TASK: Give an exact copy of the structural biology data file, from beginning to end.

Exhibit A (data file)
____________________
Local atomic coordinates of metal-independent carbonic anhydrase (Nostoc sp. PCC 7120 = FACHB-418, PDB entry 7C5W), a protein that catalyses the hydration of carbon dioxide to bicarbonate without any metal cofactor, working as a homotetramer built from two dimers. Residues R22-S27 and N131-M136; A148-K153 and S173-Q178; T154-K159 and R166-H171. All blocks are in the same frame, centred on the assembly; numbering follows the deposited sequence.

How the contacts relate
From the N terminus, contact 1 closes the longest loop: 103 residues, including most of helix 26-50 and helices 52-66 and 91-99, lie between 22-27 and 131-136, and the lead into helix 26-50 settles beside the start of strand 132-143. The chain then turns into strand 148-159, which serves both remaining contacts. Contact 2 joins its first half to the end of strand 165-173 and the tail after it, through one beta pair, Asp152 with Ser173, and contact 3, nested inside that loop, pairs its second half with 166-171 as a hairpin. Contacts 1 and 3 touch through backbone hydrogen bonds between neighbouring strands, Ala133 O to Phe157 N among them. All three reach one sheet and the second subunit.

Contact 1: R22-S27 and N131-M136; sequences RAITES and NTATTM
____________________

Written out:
Local atomic coordinates of metal-independent carbonic anhydrase (Nostoc sp. PCC 7120 = FACHB-418, PDB entry 7C5W), a protein that catalyses the hydration of carbon dioxide to bicarbonate without any metal cofactor, working as a homotetramer built from two dimers. Residues R22-S27 and N131-M136; A148-K153 and S173-Q178; T154-K159 and R166-H171. All blocks are in the same frame, centred on the assembly; numbering follows the deposited sequence.

How the contacts relate
From the N terminus, contact 1 closes the longest loop: 103 residues, including most of helix 26-50 and helices 52-66 and 91-99, lie between 22-27 and 131-136, and the lead into helix 26-50 settles beside the start of strand 132-143. The chain then turns into strand 148-159, which serves both remaining contacts. Contact 2 joins its first half to the end of strand 165-173 and the tail after it, through one beta pair, Asp152 with Ser173, and contact 3, nested inside that loop, pairs its second half with 166-171 as a hairpin. Contacts 1 and 3 touch through backbone hydrogen bonds between neighbouring strands, Ala133 O to Phe157 N among them. All three reach one sheet and the second subunit.

Contact 1: R22-S27 and N131-M136; sequences RAITES and NTATTM